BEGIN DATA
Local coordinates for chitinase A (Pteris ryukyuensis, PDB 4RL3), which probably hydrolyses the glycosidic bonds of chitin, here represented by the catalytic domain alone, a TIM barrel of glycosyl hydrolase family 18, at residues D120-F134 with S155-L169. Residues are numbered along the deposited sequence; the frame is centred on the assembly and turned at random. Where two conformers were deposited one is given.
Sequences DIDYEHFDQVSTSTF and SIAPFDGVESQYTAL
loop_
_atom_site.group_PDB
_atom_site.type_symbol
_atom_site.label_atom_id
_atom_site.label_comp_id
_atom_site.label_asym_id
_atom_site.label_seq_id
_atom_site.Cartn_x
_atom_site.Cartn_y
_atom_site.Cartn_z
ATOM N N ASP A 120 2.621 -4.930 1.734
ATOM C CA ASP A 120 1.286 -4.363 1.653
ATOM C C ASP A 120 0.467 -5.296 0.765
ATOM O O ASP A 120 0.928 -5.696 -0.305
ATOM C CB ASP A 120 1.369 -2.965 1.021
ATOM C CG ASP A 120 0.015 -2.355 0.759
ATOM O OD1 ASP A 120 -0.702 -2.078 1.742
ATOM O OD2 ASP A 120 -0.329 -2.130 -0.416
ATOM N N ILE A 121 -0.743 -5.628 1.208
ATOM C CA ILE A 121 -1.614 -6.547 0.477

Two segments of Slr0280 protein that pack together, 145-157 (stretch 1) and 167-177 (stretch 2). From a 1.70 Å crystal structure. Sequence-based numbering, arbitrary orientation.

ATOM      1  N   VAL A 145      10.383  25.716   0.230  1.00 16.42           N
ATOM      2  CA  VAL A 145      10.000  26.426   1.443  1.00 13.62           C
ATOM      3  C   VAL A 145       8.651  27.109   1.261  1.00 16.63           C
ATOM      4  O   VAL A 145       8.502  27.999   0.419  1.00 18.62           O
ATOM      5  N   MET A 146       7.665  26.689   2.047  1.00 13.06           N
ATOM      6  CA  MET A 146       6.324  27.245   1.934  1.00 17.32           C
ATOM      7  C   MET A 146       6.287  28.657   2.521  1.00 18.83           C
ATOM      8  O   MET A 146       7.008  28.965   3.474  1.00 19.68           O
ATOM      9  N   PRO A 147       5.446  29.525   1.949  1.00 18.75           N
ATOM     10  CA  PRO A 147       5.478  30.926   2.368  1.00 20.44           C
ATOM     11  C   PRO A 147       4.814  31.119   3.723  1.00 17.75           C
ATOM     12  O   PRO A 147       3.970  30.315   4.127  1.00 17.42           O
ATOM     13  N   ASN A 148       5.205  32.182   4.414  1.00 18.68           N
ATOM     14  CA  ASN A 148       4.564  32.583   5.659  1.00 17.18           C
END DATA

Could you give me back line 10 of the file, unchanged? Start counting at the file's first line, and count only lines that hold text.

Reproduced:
_atom_site.Cartn_x